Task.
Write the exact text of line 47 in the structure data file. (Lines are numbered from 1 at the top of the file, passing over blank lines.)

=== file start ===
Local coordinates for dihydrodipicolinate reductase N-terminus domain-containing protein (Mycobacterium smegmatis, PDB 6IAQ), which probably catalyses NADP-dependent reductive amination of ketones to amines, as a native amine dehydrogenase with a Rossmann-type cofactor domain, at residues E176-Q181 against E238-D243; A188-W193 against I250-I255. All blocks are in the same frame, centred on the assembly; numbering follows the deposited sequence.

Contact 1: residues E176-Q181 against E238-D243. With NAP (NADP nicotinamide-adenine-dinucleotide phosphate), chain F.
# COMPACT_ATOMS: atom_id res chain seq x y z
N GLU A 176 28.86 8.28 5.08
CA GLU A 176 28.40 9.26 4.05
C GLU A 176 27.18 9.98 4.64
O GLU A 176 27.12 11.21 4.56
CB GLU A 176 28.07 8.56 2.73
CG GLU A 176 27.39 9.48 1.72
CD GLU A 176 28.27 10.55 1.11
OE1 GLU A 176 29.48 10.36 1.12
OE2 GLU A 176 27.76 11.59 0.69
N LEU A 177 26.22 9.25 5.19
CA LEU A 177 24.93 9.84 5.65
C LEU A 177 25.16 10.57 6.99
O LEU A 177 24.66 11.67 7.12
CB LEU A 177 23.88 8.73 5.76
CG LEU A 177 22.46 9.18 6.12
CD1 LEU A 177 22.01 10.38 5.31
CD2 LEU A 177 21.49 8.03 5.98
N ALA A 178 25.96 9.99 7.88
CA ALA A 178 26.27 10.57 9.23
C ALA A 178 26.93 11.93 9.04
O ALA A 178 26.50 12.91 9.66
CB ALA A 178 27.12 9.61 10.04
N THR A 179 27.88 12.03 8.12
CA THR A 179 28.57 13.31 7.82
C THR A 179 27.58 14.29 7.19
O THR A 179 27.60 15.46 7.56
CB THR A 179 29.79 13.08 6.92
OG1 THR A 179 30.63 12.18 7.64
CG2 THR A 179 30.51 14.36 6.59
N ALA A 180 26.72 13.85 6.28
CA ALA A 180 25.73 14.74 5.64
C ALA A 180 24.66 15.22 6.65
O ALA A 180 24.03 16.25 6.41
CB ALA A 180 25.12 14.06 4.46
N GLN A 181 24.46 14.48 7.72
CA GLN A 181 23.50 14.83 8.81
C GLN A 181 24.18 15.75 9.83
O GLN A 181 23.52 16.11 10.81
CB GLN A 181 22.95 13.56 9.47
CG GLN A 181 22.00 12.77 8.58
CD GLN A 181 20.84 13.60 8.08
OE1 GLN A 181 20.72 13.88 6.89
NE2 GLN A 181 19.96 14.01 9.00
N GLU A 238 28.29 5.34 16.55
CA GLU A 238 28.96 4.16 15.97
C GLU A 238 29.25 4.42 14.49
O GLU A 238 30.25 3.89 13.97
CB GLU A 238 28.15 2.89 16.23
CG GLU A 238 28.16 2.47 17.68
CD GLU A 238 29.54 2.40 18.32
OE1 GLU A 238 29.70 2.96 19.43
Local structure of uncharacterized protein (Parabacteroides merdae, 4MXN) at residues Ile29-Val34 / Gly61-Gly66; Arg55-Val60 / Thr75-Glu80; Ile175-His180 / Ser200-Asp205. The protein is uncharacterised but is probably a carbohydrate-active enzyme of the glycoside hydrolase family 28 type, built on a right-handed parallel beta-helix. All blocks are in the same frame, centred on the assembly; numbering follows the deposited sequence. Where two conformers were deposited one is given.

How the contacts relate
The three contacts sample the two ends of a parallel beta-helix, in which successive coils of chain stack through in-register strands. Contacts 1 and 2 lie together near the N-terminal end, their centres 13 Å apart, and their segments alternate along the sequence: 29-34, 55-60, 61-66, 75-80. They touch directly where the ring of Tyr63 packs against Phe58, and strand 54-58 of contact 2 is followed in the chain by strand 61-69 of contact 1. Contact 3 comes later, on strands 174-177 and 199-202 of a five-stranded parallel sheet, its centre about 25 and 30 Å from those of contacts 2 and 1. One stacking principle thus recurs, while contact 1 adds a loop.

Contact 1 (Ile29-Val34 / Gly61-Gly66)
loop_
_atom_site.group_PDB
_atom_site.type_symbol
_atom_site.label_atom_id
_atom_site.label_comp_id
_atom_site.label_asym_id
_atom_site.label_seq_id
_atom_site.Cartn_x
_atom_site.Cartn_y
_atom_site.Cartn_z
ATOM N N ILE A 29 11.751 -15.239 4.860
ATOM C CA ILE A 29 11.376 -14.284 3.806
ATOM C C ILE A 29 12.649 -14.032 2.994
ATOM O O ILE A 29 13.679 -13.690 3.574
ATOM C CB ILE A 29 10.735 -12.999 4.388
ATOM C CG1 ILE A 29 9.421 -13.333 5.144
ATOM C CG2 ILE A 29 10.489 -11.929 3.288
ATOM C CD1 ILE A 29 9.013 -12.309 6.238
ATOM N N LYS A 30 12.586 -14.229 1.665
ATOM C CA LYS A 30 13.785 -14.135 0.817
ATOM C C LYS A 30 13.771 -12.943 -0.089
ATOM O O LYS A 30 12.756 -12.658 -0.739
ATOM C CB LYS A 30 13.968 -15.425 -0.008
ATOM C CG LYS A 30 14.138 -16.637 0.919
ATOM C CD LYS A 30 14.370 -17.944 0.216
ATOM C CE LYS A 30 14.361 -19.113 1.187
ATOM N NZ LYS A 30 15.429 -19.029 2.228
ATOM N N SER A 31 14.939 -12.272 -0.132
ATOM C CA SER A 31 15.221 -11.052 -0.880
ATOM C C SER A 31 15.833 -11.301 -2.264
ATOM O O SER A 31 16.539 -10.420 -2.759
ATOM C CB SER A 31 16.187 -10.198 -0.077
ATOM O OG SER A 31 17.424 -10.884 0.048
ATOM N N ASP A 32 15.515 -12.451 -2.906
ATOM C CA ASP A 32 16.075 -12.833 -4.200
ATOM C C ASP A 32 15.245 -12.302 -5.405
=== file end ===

N GLU A 238 28.29 5.34 16.55